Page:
A sad breakthrough.

Well, yesterday I crossed a line I never thought I’d cross. I had my first ever “no holds barred” binge and basically spent my evening shoveling everything from the drugstore/7-11 that looked even remotely good into my face, and then ordered in a personal pizza after I felt sick from too much cream/custard/sugar. 

It felt like a drug, like a total break from life, and now that I’ve done it I know I can never un-know how it made me feel and have to be extra vigilant. It would be so easy to just completely let myself go and accept binging as part of who I am, but I know that it is just impossible to eat that much and not become very overweight. I am young but I am not an Olympic swimmer or weightlifter. If I keep doing this, I’ll gain back all the weight I lost, and it will only take a month or two.

It took me 7 months to lose it. 7 months of forcing myself to run outside in 35 C 100% humidity at “fat smoker” fitness level. 7 months of commitment to reasonable portions and learning to eat my vegetables. 7 months of feeling excited and confident and optimistic. I’ll never forget how it felt to jump on the scale on my birthday and seeing that I weighed 56.1 kg – my lowest weight to date. I can’t let myself forget how great it feels to see the scale go down.

I have an addictive personality and I always need to be addicted to something. I’ve kicked smoking, cheating, anger and cynicism for a good part, and I can kick food. Food is something to be enjoyed, but it shouldn’t rule your life. And I’m sick of letting it rule mine.

3 Responses to “A sad breakthrough.”

  1. I can relate to you so much. I seem stalkerish reading your blog and posting to you here, but all of your posts really hit home to me. I had one of those “breakthrough” binges once, and the amount of food I ate still freaks me out to this day. It was years ago but like you said, you never forget. I hope that one day things aren’t so difficult. Life is hard, but something like food should be so simple. Eat food, maintain weight, end of story. If only that’s how it was.

  2. I’m with you on the binging…unfortunately the type of binge you’re talking about is one I know all too well and not a one time thing. And it led to me gaining back everything I lost within the one or two months you mentioned.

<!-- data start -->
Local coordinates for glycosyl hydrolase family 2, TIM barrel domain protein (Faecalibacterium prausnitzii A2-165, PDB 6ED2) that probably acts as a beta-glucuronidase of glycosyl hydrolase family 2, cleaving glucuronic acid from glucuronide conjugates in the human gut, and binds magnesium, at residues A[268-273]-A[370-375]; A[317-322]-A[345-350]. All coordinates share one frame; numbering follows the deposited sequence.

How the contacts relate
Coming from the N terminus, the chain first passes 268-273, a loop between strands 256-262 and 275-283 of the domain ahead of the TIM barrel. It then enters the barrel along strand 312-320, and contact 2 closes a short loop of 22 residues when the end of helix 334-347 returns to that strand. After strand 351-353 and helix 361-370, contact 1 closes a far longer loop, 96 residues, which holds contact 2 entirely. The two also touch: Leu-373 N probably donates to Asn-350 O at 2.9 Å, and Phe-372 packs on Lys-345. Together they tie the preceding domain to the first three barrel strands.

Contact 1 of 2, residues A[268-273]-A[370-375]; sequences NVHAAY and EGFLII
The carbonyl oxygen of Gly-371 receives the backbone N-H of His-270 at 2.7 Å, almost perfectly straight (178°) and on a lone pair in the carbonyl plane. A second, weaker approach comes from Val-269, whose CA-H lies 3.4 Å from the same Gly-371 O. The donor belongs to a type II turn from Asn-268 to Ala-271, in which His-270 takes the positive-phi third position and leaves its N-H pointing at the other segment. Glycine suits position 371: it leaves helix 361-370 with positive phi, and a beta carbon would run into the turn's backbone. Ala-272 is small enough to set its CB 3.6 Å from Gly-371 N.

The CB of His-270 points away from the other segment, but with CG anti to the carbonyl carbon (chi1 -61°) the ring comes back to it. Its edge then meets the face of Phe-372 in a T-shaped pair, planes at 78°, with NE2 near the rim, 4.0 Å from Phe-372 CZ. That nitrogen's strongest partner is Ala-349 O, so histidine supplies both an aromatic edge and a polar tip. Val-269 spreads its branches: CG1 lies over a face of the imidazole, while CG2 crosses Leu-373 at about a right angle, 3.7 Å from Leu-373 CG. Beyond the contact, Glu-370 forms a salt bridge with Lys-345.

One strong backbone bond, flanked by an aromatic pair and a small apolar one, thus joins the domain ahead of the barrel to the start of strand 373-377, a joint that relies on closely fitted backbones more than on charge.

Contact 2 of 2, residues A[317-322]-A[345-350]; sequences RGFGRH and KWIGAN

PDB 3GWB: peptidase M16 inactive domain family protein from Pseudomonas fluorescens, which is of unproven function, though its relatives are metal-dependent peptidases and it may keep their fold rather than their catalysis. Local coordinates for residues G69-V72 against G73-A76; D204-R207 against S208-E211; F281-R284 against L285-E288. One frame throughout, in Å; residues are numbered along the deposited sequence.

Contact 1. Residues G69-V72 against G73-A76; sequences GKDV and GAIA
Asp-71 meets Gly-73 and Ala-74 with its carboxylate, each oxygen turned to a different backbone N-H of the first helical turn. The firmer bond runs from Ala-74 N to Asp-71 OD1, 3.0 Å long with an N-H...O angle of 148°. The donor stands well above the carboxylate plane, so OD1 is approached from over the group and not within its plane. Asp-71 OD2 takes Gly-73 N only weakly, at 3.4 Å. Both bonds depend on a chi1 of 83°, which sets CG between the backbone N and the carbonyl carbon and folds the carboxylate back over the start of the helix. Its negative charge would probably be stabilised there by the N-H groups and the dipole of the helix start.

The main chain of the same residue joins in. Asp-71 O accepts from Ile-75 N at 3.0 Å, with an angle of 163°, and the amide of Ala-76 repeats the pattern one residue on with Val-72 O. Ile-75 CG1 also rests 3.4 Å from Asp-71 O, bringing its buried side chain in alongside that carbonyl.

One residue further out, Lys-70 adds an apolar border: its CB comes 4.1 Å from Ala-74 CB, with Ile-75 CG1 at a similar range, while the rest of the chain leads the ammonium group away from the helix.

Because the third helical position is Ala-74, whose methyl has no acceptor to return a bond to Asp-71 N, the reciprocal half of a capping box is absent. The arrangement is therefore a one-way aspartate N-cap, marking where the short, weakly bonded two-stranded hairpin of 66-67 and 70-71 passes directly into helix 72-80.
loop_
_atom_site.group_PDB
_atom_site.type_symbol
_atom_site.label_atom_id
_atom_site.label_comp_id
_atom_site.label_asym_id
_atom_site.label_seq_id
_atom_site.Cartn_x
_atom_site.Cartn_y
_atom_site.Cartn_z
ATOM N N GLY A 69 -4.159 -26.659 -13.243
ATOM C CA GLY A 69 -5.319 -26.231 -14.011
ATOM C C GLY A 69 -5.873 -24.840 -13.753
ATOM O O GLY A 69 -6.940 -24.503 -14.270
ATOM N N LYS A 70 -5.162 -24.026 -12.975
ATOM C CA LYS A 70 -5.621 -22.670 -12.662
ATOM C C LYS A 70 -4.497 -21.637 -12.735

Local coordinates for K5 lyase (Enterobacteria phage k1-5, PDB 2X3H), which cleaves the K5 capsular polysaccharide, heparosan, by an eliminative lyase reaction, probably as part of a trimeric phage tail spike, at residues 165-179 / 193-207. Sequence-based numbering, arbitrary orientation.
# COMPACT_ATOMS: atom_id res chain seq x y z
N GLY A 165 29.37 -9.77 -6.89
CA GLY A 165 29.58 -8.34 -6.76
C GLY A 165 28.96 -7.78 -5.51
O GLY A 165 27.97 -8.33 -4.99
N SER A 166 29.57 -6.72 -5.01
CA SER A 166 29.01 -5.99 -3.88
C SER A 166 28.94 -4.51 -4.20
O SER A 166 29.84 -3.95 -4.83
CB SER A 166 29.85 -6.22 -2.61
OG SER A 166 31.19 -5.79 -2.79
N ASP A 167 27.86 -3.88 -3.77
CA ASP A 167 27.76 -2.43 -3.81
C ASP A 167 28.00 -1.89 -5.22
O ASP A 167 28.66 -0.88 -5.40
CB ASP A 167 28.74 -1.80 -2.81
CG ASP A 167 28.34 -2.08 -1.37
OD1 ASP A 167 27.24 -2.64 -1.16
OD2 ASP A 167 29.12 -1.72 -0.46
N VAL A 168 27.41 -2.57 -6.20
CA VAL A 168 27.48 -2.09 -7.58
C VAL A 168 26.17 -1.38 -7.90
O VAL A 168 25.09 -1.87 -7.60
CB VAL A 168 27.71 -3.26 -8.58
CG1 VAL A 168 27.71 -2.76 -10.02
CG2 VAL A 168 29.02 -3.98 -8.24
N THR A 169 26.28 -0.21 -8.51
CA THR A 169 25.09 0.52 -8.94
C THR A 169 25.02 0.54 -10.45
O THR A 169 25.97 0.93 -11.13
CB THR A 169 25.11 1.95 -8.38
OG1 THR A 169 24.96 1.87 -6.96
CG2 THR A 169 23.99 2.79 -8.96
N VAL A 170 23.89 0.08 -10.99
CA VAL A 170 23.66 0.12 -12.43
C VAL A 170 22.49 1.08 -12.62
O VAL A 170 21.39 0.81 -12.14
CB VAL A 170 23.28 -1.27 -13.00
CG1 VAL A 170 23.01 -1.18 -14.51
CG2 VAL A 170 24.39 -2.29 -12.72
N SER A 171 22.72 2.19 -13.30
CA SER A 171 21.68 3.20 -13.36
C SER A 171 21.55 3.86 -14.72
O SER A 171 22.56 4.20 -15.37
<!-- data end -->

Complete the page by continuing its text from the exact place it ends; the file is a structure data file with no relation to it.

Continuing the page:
I love the feeling of losing weight. LOVE IT! I love to see the numbers on the scale go down. It is an AMAZING feeling! Even better to slip into a pair of smaller pants. But for some reason that instant rush of pleasure I get from a binge (followed immediately by remorse) makes me forget how great those things feel in comparison.

    It’s impressive how many “habits’ you’ve kicked! Food is way harder because you can’t just cut it out completely. Let’s learn to control our cravings….

  3. pinkrunner: It’s not stalkerish when I include a link in my signature on 3FC 😉 Life is precious and just like you said, food should not be something with which we have to fight and stress over. I am sorry to a degree that you can relate to my posts, but it is comforting to know I am not alone. We are all works in progress.

    wibblewobble: The thrill of a low number on the scale or on a pair of pants seems galaxies away when you are in panicked binge mode. It’s not even about enjoying the food after a certain point – it’s as if the law of inertia has kicked in and you just can’t stop. I haven’t completely rid my life of my other vices/addictions but they are now manageable. I am going to focus my efforts on having a manageable and casual relationship with food. Overeating halts my life.

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